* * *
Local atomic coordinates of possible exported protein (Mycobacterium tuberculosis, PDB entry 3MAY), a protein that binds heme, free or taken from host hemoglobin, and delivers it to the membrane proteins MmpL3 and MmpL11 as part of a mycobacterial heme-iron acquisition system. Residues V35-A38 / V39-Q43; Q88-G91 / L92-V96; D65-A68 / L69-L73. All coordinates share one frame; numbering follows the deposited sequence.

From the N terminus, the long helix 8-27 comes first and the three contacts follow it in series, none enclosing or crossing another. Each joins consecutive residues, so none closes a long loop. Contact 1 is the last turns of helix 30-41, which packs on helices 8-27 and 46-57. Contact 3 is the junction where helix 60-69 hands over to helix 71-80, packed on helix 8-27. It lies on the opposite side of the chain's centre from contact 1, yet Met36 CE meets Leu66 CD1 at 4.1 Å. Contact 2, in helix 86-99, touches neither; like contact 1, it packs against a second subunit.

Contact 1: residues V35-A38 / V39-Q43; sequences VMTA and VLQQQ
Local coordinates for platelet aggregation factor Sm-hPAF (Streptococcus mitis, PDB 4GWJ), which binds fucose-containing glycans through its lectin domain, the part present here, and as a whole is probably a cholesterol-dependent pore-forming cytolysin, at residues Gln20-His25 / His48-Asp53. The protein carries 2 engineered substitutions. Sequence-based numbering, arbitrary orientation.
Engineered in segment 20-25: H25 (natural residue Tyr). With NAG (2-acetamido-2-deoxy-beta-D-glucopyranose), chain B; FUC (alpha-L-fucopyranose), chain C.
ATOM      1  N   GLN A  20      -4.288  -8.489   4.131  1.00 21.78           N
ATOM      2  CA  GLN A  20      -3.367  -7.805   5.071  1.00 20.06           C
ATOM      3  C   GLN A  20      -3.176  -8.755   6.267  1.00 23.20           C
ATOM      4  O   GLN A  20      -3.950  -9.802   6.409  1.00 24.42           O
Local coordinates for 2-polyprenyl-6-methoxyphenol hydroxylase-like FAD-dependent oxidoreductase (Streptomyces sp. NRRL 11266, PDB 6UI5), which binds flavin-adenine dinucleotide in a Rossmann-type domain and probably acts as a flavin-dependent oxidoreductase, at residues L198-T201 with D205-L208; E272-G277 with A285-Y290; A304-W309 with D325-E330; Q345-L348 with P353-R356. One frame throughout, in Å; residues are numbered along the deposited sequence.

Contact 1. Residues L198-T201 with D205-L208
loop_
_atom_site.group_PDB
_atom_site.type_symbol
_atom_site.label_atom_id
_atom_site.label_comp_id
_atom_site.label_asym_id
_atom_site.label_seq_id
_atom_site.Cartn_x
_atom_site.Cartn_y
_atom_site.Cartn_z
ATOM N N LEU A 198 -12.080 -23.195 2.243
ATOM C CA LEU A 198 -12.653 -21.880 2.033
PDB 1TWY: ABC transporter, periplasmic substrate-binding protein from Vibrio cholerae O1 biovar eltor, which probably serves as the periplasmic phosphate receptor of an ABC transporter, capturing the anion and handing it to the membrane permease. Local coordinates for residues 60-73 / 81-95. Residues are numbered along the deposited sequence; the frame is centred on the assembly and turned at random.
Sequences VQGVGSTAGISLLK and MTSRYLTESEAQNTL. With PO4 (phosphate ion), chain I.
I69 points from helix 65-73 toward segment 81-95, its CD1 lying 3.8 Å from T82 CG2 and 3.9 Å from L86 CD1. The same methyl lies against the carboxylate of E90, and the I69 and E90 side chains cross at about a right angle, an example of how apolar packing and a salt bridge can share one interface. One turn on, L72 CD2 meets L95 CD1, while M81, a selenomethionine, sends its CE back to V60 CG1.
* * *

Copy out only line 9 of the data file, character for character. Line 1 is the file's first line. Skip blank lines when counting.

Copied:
ATOM      4  O   GLN A  20      -3.950  -9.802   6.409  1.00 24.42           O